The Weird Japanese Hole-In-One Tradition

By Michael Van Duisen on Monday, September 9, 2013
golf
“The harder I practice, the luckier I get.” —Gary Player

In A Nutshell

In Japan, avid golfers buy insurance to protect themselves on the course; however, it’s not for what you might think. They purchase it because if they get a hole-in-one, they have to buy gifts and drinks for their friends. The policy covers them for a party worth up to $3,000, for the low price of $65 a year.

The Whole Bushel

Japan is a land rich in tradition. You’ve got your Shinto shrines, sumo, samurai, and much more. The people also take golf very seriously, especially that rarest of happenings: the hole-in-one. In most countries, the golfer who hits the lucky stroke is rewarded, usually with drinks from his friends. In Japan, they take a different view: The golfer who gets a hole-in-one is obliged to throw a lavish party for his golfing buddies and his other friends, which can run as high as $10,000.

At its peak in the economic boom of the 1980s, Japanese hole-in-one parties consisted of a number of gifts, food, and drinks, given away by the “lucky” golfer. (They have toned it down a bit since then.) Because these can be so costly, insurance companies saw a market which had yet to be entered. They began offering policies on the off chance the golfers hit a hole-in-one. Starting at $65 a year, they cover a party up to $3,000. The insurance is extremely popular, as nearly 4 million Japanese amateur golfers own policies. (That’s nearly 40 percent of all the golfers in Japan.)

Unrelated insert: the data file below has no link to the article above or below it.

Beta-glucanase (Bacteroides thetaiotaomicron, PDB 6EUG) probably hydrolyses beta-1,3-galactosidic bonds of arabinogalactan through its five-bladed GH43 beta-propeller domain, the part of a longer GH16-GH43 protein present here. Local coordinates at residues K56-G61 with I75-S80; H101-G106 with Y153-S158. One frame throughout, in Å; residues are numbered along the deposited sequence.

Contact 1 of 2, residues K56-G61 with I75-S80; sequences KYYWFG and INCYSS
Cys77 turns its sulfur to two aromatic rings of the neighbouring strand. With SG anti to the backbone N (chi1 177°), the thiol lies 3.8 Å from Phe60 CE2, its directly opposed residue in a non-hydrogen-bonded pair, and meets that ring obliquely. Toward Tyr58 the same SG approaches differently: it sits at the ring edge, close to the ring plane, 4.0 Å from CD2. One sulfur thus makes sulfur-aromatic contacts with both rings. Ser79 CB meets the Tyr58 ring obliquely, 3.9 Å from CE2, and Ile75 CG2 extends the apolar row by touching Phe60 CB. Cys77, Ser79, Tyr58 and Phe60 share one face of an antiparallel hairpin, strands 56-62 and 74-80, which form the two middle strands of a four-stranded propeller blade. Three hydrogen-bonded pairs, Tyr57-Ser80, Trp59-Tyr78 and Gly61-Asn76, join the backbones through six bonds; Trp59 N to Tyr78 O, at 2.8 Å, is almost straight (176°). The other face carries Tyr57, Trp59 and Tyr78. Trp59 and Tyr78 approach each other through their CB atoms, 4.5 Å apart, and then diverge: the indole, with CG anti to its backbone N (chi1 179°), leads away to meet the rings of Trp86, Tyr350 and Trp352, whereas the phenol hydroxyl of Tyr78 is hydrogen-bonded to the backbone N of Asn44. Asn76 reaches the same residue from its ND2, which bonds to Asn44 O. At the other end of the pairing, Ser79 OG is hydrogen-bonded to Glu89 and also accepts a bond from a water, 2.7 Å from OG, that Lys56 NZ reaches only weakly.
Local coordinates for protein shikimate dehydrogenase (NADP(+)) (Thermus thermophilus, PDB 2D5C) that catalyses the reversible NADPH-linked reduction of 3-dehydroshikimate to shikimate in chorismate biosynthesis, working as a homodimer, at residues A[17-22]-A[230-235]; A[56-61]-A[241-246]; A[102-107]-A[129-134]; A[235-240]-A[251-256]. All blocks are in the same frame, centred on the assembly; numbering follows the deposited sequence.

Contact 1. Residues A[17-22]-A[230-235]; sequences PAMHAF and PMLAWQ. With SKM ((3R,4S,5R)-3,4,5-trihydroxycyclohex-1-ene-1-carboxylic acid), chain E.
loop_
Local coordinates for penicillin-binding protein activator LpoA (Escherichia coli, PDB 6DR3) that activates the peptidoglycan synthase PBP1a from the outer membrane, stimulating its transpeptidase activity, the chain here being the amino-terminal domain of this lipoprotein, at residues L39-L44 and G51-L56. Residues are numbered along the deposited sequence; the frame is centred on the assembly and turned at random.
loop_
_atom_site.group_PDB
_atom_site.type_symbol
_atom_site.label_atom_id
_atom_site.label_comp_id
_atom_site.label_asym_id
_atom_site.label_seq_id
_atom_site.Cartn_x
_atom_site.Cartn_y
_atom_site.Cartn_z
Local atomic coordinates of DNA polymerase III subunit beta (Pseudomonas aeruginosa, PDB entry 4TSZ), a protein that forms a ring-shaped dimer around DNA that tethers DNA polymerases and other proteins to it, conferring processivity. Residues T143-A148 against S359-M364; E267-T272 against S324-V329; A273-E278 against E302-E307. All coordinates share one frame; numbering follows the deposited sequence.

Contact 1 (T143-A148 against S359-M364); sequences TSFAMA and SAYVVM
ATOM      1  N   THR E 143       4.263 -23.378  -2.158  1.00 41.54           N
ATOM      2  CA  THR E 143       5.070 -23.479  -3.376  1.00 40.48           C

First established by Kyoei Mutual Fire and Marine Insurance Co. in 1982, the policies are now offered by at least 30 different firms. It’s also an extremely profitable business, as a hole-in-one is quite rare, and the market is valued at $220 million per year. (The insurance companies in Japan estimate that a hole-in-one occurs once in every 10,700 rounds of golf.) Seemingly open to deception, the insurance companies have a number of strict rules for when a hole-in-one can be claimed, such as the number of golfers in the party and the course size.

Show Me The Proof

A hole-in-one in Japan can cost you $10,000
Golfing in Japan
Hole-in-one insurance popular among tradition-rich Japanese golfers